For the past couple years now, as airlines have teetered on the brink of bankruptcy with more than a couple tipping over, the common refrain heard across the industry is that the US commercial aviation industry needs to lose one more big player to bankruptcy. There is simply too much capacity and that is artificially keeping fares low, preventing the airlines from making money. Over the past 16 months or so we’ve been hearing over and over again how airlines are going to be cutting 10% here and another 10% there. And they have been cutting to some extent. So where are the profits? And were are the cuts?
The first quarter on 2008 saw approximately 261 billion Available Seat Miles (ASMs) flown. In 2009 the first quarter saw only 237 billion ASMs flown in the United States. In that same window US Airways only flew 17 billion ASMs. Continental flew 26.3 billion in that time frame and Southwest flew 24.2 billion ASMs. So we’ve seen a drop in capacity the equivalent of losing a major carrier. And it still isn’t helping.
Load factors are up. Way up. Carriers are reporting loads as high as 90% lately where 75% used to be considered pretty full. So with all those seats full and fewer planes flying around – precisely the recipe that was called for with the shuttering of a carrier – why aren’t the airlines seeing profits? Why aren’t yields going up?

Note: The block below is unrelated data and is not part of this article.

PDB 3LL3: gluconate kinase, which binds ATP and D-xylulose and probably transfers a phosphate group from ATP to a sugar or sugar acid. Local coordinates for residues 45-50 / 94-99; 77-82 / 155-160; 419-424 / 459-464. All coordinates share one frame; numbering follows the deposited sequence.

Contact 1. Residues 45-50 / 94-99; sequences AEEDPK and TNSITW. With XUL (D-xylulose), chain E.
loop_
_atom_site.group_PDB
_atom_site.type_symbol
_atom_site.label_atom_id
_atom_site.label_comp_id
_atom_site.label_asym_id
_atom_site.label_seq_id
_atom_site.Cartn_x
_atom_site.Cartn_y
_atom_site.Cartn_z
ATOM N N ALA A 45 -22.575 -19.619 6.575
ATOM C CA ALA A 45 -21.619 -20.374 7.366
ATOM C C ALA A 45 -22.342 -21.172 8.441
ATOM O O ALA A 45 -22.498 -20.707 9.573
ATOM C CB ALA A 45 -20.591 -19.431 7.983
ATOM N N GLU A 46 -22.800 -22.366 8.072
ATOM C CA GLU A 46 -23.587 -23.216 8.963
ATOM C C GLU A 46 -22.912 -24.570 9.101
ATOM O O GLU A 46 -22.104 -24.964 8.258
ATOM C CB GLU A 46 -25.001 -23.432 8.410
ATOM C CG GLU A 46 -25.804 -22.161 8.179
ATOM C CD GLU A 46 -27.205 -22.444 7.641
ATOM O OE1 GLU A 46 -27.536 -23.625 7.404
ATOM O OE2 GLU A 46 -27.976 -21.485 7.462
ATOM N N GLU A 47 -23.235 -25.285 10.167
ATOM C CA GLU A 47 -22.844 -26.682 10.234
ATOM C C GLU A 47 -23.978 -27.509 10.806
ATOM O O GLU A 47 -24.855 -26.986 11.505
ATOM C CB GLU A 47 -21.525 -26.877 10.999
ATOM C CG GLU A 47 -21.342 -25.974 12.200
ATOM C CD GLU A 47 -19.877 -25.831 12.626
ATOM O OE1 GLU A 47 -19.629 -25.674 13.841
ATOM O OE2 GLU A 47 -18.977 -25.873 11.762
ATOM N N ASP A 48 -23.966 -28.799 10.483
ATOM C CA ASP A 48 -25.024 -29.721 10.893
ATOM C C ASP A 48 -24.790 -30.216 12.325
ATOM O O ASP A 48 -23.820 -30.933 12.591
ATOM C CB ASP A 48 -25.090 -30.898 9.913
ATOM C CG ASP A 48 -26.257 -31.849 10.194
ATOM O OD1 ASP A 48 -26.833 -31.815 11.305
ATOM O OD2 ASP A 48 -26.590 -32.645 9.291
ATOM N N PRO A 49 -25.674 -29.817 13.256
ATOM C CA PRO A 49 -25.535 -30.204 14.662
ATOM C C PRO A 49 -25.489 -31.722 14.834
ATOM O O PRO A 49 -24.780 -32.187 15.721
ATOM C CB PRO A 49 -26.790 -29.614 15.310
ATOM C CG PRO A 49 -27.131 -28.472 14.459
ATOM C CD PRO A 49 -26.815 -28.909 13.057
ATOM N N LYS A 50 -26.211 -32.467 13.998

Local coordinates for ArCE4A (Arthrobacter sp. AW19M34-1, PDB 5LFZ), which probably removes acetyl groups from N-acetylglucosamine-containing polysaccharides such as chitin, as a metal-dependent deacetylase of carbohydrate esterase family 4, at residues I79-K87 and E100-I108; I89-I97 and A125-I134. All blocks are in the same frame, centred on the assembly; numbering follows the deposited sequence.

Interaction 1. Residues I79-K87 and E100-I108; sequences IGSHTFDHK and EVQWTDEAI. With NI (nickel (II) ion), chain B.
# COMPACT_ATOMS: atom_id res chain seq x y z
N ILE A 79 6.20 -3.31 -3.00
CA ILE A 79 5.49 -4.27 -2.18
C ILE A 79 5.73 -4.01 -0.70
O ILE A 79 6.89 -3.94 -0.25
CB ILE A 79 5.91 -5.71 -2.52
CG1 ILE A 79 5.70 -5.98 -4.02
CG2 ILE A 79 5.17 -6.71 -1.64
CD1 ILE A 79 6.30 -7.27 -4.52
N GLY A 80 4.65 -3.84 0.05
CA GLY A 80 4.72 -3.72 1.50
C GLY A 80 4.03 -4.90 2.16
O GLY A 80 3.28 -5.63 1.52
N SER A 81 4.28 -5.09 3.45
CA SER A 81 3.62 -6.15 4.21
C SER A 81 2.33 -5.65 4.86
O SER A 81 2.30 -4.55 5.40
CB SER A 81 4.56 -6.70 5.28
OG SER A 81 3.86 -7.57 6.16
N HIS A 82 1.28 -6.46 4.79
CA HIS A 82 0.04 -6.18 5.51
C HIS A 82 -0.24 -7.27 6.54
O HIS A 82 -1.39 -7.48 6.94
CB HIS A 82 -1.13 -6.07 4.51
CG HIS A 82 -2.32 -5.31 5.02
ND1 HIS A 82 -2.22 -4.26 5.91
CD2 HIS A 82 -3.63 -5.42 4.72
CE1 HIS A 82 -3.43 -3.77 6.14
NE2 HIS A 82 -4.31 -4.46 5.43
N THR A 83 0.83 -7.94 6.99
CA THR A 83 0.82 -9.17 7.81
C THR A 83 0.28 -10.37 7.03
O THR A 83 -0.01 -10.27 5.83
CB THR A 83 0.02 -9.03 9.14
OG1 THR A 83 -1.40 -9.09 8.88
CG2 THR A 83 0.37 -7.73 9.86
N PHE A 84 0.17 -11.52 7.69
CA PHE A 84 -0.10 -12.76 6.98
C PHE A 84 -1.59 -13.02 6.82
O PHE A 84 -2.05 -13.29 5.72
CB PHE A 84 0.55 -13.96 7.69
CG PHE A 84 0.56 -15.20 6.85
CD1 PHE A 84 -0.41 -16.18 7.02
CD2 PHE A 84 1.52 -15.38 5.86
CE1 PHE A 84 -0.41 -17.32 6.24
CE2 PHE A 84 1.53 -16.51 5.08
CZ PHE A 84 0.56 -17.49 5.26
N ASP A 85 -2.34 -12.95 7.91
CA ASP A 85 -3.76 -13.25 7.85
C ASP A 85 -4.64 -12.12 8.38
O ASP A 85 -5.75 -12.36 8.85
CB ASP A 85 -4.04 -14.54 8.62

Apparently there is actually more needed than simply cutting capacity out of the industry. Or there was WAY too much capacity to begin with. Do we still need to lose another carrier? I suppose that might be the solution. That would bring the US air travel industry back to levels last seen in early 2002. And those were particularly dire days.
But I’m also starting to wonder if there isn’t something else going on. Are the pressures on fares from the younger carriers too great for the legacy carriers to endure? Would losing any one of the legacies to bankruptcy actually change that fact? Certainly a carrier won’t just disappear. Even if they go Chapter 7 and cease operations the (profitable) remnants will be picked up in a hurry and put back to work, so the total capacity loss isn’t going to happen.
I’d love for the airlines to come up with some way to be profitable, but it seems that the common wisdom thus far actually isn’t playing out the way they all said it would. Methinks it is time for a different solution to come to the front. Anyone have any bright ideas?
Stats above from http://www.bts.gov/xml/air_traffic/src/datadisp.xml and airline 10-Q filings.
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